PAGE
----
And if you haven’t read the book, we can’t be friends anymore.
Please Kill Me: Voices from the Archives
Two one-hour documentaries that explore an America that birthed the new order of today.
20 years ago journalists and music historians Gillian McCain and Legs McNeil recorded interviews with the icons of Punk for their New York Times best-selling book “Please Kill Me – The Uncensored History of Punk.” Now, these rare, candid interviews have been meticulously restored for Public Radio and compiled to create an oral history of the Punk movement in Please Kill Me – Voices From the Archives.
The stories of these bands are more than music, they’re the cultural evolution of America:
the end of the 60s
the ferment of the 70s
Watergate to the Women’s Movement.
Part One -The Pioneers of Punk
How the Warhol 60’s morphed into the Punk 70’s, marginalized inhabitants of a near-bankrupt New York City, changed 20th century culture, and influenced the World.
Part Two – The Punk Invasion
The music of the Velvet Underground, Iggy and the Stooges,The New York Dolls, and others were meeting fierce resistance in the US. With no other options open to them, during the July 4rth weekend of 1976, as America was celebrating it’s bicentennial, the Ramones went to London and launched punk rock. In England, punk would explode and become a cultural force to be reckoned with.
Features exclusive, never-before-heard interviews with Iggy Pop, Patti Smith, Debbie Harry, the Ramones and many more.
Great interview with Monte Melnick on the Please Kill Me blargh. If you don’t feel like reading the whole thing, here’s the best part.
PKM: There’s a great story in your book that takes place in a Texas gas station.
Monte A. Melnick: My favorite story. This was early on. We were driving through rural Texas, driving five or six hours, and we pulled into a gas station to get some gas, and there was a little store there too, so they all pile out of the van, looking like zombies. They were staggering around because they were seven hours in the van. So they’re in the store looking at stuff, and I come in to pay for the gas and the lady says “It’s sure nice of you to take care of these retarded boys.”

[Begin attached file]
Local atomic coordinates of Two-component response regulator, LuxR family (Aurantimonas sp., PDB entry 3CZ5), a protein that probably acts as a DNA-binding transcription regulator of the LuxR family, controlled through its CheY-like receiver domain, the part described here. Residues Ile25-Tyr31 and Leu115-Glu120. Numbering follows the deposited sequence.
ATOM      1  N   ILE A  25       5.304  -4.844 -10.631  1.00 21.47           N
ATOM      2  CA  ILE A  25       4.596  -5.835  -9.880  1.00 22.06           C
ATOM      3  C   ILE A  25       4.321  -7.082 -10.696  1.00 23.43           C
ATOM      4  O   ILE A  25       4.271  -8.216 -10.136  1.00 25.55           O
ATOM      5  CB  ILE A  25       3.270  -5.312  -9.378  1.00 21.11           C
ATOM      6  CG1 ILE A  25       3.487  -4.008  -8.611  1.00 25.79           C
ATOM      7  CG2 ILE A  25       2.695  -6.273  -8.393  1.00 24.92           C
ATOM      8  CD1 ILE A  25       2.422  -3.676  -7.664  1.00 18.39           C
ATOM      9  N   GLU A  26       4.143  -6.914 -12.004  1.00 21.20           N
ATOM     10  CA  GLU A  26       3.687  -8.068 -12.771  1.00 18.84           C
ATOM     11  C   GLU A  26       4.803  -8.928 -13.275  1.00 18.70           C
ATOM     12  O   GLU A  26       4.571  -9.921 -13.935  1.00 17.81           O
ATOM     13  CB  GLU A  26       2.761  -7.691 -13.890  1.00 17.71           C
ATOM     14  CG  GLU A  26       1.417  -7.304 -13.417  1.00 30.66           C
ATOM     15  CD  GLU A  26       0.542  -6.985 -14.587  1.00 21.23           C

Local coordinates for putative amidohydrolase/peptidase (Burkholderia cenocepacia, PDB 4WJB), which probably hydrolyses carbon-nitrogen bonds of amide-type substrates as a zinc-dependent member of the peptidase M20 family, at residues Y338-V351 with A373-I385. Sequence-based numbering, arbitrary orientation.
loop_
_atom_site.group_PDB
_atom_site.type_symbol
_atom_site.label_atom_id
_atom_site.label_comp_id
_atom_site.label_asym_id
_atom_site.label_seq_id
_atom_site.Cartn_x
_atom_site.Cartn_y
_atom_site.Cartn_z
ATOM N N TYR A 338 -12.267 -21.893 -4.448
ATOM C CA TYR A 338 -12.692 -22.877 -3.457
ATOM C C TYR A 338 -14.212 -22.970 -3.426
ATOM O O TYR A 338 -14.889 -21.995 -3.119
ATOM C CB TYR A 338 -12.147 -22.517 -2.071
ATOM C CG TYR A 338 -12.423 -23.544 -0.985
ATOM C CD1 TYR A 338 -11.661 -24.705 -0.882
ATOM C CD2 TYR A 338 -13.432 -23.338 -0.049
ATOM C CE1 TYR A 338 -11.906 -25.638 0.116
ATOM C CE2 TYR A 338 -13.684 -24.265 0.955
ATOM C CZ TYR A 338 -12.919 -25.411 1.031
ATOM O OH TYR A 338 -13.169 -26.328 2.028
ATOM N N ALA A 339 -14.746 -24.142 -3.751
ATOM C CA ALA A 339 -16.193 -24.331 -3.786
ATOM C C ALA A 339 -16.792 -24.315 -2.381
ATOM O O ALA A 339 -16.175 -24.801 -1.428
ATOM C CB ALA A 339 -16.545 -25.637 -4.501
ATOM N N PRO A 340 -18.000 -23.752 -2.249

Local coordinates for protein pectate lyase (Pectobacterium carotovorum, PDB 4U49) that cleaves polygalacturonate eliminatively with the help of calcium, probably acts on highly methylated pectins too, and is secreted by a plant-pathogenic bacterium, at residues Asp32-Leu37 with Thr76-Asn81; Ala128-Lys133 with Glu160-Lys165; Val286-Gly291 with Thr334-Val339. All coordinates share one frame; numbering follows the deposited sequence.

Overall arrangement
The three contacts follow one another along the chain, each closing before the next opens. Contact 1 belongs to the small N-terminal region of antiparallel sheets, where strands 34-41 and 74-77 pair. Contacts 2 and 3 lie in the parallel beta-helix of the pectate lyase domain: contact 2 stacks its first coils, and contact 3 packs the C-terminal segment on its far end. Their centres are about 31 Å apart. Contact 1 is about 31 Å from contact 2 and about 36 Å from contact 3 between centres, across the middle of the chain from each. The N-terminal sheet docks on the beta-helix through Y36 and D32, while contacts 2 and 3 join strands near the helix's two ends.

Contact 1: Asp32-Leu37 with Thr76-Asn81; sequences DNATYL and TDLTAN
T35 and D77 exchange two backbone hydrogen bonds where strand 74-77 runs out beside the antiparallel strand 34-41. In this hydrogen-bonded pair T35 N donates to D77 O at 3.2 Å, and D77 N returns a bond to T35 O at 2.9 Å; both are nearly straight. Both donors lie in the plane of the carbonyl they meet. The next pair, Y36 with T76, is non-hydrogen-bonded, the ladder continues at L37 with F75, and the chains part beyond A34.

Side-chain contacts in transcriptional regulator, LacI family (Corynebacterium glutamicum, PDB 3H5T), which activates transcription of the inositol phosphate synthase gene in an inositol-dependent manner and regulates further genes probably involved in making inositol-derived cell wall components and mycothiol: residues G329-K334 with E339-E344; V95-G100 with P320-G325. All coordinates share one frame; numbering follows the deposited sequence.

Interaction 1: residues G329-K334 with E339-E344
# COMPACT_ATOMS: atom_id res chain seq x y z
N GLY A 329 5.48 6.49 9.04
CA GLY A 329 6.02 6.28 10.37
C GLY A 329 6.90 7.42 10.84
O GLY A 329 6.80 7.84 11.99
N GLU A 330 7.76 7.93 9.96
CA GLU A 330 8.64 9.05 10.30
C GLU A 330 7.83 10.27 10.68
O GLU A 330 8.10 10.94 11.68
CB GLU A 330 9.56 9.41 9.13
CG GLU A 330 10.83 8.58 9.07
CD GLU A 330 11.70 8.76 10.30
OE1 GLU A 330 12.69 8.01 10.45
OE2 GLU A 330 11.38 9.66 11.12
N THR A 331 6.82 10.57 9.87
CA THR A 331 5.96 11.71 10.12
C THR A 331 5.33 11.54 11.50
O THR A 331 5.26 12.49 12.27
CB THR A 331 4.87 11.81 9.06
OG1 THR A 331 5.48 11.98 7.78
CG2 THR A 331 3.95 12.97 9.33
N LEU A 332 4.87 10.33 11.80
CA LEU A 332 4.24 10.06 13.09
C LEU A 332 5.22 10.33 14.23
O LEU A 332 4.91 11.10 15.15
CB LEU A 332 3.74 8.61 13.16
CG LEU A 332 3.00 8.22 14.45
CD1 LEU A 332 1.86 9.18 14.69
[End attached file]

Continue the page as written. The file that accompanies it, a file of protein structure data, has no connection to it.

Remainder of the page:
Directed by Cary Fukunaga (Beasts of No Nation, True Detective). Available for viewing on Netflix September 21.
Set in a world somewhat like our world, in a time quite similar to our time, Maniac tells the stories of Annie Landsberg (Emma Stone) and Owen Milgrim (Jonah Hill), two strangers drawn to the late stages of a mysterious pharmaceutical trial, each for their own reasons. Annie’s disaffected and aimless, fixated on broken relationships with her mother and her sister; Owen, the fifth son of wealthy New York industrialists, has struggled his whole life with a disputed diagnosis of schizophrenia. Neither of their lives have turned out quite right, and the promise of a new, radical kind of pharmaceutical treatment—a sequence of pills its inventor, Dr. James K. Mantleray (Justin Theroux), claims can repair anything about the mind, be it mental illness or heartbreak—draws them and ten other strangers to the facilities of Neberdine Pharmaceutical and Biotech for a three-day drug trial that will, they’re assured, with no complications or side-effects whatsoever, solve all of their problems, permanently. Things do not go as planned.